40 years since the biggest kidnapping event in Czech history
A group of 66 Czechoslovaks, including women and small children, were abducted and forced to walk 1300 kilometres after being captured in Angola by members of the guerrilla UNITA movement, all the while suffering from diarrhoea, exhaustion and terror.
In the early 1980s, civil war had broken out in the southwest-African country of Angola following the end of its war of independence against Portugal. A power struggle between two former anti-colonial guerrilla movements, the communist People's Movement for the Liberation of Angola (MPLA) and the anti-communist National Union for the Total Independence of Angola (UNITA) was raging.
The Angolan Civil War had effectively become a Cold War proxy conflict, as UNITA was backed by the USA while the Marxist MPLA had the support of the Soviet Union, Cuba and Czechoslovakia. With the assistance of Cuban soldiers and Soviet support, the MPLA had managed to win the initial phase of conventional fighting and become the de facto Angolan government. The Czechoslovak government had agreed to aid the fledgling communist state by helping resurrect and run the Angola Cellulose and Paper Company in the area of Alto Catumbela, which had been left derelict after the Portuguese withdrew.
A group of 66 Czechoslovaks were sent to Alto Catumbela to help restore the operation of the local pulp and paper mill. The group was made up of 28 experts, a doctor, two nurses, 14 spouses and 21 children, three of whom were under five years old and eight of whom who were between six and ten. Each family received a house which was luxurious by local standards, with a swimming pool, Czech doctor and social club at their disposal.
Paradise turns into nightmare
At 6am on 12 March 1983, the town was stormed by hundreds of anti-government UNITA soldiers. The aim of the UNITA insurgents was clear – to bring the prisoners to their military base in the south-east of Angola and to receive international recognition by negotiating with the Prague government for the prisoners’ release.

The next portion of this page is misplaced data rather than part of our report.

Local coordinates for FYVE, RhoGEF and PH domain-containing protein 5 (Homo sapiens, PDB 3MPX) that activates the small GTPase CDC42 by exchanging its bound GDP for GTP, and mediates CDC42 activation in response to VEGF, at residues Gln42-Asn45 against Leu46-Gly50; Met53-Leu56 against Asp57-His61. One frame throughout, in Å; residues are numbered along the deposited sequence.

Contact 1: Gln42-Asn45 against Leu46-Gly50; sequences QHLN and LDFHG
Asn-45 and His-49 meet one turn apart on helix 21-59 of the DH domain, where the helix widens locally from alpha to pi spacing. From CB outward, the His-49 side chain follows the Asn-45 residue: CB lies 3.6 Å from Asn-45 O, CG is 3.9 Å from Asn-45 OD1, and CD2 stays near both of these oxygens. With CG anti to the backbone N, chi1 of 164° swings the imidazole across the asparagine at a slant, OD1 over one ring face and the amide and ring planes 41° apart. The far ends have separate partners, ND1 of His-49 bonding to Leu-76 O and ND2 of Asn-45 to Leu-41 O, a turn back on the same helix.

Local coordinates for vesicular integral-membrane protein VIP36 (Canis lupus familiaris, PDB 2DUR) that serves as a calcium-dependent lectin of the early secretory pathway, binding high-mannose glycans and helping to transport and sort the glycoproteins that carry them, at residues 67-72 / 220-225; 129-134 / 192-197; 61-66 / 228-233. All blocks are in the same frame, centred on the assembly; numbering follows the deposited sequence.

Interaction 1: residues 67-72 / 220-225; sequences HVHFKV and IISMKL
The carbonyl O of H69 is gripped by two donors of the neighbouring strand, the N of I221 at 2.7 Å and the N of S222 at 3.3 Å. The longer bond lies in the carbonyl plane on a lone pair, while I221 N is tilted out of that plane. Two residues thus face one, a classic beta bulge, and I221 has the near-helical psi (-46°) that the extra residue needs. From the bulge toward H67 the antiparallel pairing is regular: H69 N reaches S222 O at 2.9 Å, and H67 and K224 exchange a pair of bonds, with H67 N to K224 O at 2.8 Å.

From one day to the next, the Czechoslovaks’ little slice of paradise in the middle of the Angolan countryside turned into a nightmare. They set off on the 1300-kilometre long march with only the clothes they were wearing at the time of the ambush. In summer shoes and trainers, they waded through rivers, cut their way through the bush, and walked through impassable terrain full of swamps and poisonous snakes. One of the abductees, Slovak Jaroslav Navrátil, died on the journey.
469 days in captivity
After two and a half months, the exhausted captives arrived at the Jamba military base. There they were personally greeted by the leader of UNITA, Jonas Savimbi, in a general’s uniform with gold rings on his fingers.
Not long after that, the Red Cross negotiated with the kidnappers to release the women and children in the group. UNITA eventually also let seven unwell men go. However, that still left twenty men, who were kept at the base by the insurgents as a bargaining tool. They ended up spending 469 days in captivity.
After a long period of negotiations, a representative of the Czechoslovak government had to come personally to receive them once they were finally released. Thus, the guerrilla insurgency movement was de facto recognised by the Czechoslovak government. Czechoslovakia also had to promise not to supply Angola with arms or soldiers as part of the deal.
The civil war only ended in Angola in 2002, two months after the death of the leader of UNITA. Jonas Savimbi was shot to death with fifteen bullets by government troops in his own birthplace, the province of Moxico.